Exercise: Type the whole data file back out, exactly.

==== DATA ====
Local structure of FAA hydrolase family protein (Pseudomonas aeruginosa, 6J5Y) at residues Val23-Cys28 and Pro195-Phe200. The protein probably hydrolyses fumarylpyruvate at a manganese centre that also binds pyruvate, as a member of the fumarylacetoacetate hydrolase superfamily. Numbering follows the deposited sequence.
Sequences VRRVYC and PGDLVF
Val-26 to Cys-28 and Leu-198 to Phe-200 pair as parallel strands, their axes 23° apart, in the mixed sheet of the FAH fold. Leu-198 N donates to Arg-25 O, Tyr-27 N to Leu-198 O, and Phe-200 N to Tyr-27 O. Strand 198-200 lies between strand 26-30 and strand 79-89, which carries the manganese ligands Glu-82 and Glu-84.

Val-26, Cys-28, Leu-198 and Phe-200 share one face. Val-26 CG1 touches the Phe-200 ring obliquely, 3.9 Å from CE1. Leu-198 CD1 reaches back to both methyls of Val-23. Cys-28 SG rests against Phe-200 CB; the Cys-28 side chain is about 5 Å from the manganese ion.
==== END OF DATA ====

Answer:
Local structure of FAA hydrolase family protein (Pseudomonas aeruginosa, 6J5Y) at residues Val23-Cys28 and Pro195-Phe200. The protein probably hydrolyses fumarylpyruvate at a manganese centre that also binds pyruvate, as a member of the fumarylacetoacetate hydrolase superfamily. Numbering follows the deposited sequence.
Sequences VRRVYC and PGDLVF
Val-26 to Cys-28 and Leu-198 to Phe-200 pair as parallel strands, their axes 23° apart, in the mixed sheet of the FAH fold. Leu-198 N donates to Arg-25 O, Tyr-27 N to Leu-198 O, and Phe-200 N to Tyr-27 O. Strand 198-200 lies between strand 26-30 and strand 79-89, which carries the manganese ligands Glu-82 and Glu-84.

Val-26, Cys-28, Leu-198 and Phe-200 share one face. Val-26 CG1 touches the Phe-200 ring obliquely, 3.9 Å from CE1. Leu-198 CD1 reaches back to both methyls of Val-23. Cys-28 SG rests against Phe-200 CB; the Cys-28 side chain is about 5 Å from the manganese ion.